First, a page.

November 26, 2013
Morning After Pill Less Effective On Plus-Sized Women
Brett Smith for redOrbit.com - Your Universe Online
The company said it became aware there was "a clear impact of weight" on the effectiveness of its contraceptive pill Norlevo while conducting research on another related issue.
HRA Pharma chief executive Erin Gainer told CNN's Jacque Wilson that company scientists saw Norlevo losing its effectiveness when women reached 165 pounds and showed an "absence of effectiveness" at about 176 pounds.
"We felt it was our ethical duty ... to report those results to our health authorities here in Europe," Gainer said.
Norlevo is indistinguishable from the emergency contraceptive Plan B One-Step available in the US, said Kelly Cleland, a public health expert at Princeton University. Both pills include the active ingredient levonorgestrel, a synthetic version of the hormone progestogen. Emergency contraceptives work by disrupting ovulation, essentially preventing the fertilization of an egg.
Food and Drug Administration (FDA) spokeswoman Erica Jefferson told CNN that it "is currently reviewing the available and related scientific information on this issue, including the publication upon which the Norlevo labeling change was based.
"The agency will then determine what, if any, labeling changes to emergency contraceptives are warranted,” she added.
The American version of the pill is currently available without a prescription to anyone of any age. Generic versions of the drug are marketed as Next Choice One Dose and My Way.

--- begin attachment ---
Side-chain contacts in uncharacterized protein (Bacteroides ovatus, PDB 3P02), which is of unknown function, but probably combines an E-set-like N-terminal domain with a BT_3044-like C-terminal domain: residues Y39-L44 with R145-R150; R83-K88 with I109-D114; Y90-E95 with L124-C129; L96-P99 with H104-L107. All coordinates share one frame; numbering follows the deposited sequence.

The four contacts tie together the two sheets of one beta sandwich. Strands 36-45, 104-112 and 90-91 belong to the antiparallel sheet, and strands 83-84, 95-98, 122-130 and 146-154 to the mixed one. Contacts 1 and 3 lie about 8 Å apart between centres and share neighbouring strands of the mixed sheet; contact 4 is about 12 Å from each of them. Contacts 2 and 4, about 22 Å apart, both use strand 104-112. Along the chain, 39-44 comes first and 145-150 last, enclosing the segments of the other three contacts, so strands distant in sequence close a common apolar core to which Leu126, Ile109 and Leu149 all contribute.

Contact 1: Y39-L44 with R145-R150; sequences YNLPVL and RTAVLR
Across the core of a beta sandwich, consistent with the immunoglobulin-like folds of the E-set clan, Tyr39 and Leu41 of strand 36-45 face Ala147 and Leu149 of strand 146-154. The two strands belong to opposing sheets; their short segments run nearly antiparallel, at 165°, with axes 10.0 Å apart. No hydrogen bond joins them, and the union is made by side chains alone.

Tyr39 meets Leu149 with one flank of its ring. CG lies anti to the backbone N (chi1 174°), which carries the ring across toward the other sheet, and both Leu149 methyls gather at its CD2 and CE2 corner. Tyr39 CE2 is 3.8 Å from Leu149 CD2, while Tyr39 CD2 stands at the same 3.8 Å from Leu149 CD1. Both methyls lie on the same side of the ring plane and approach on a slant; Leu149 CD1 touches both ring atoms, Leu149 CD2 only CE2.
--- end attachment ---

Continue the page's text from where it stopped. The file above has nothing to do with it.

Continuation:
"Actavis' Next Choice One Dose is approved by the FDA as a safe, effective and therapeutically equivalent treatment option to its brand counterpart," Actavis spokesman David Belian told CNN. "Therefore, should any update to the Plan B labeling take place, we would make the appropriate change to our product as well."
Anna Glasier, an expert in reproductive medicine at the University of Edinburgh who published a study on emergency contraception in 2011, said it is unclear why emergency contraceptives may be less effective for overweight women. The 2011 study revealed obese women had three times the risk of getting pregnant after taking emergency contraception compared to those with a normal body weight.
"There has been some evidence over the years that low doses of progestogen-only contraceptives have less efficacy in heavier women, but we do not know why," Glasier told CNN. She added, "it is well recognized that body weight affects the way drugs are metabolized."
Glasier also noted the number of obese women in her study was not representative, making it difficult to make generalizations about the effect of body weight.
"You are probably better to take (levonorgestrel) after unprotected sex than just to leave it to chance even if you are obese," Glasier said. "Because Plan-B One Step is now available over-the-counter and is by far the easiest EC method to get, this is the method that most women are familiar with."
According to the Centers for Disease Control and Prevention (CDC), "The best way to reduce the risk of unintended pregnancy among women who are sexually active is to use effective birth control correctly and consistently.”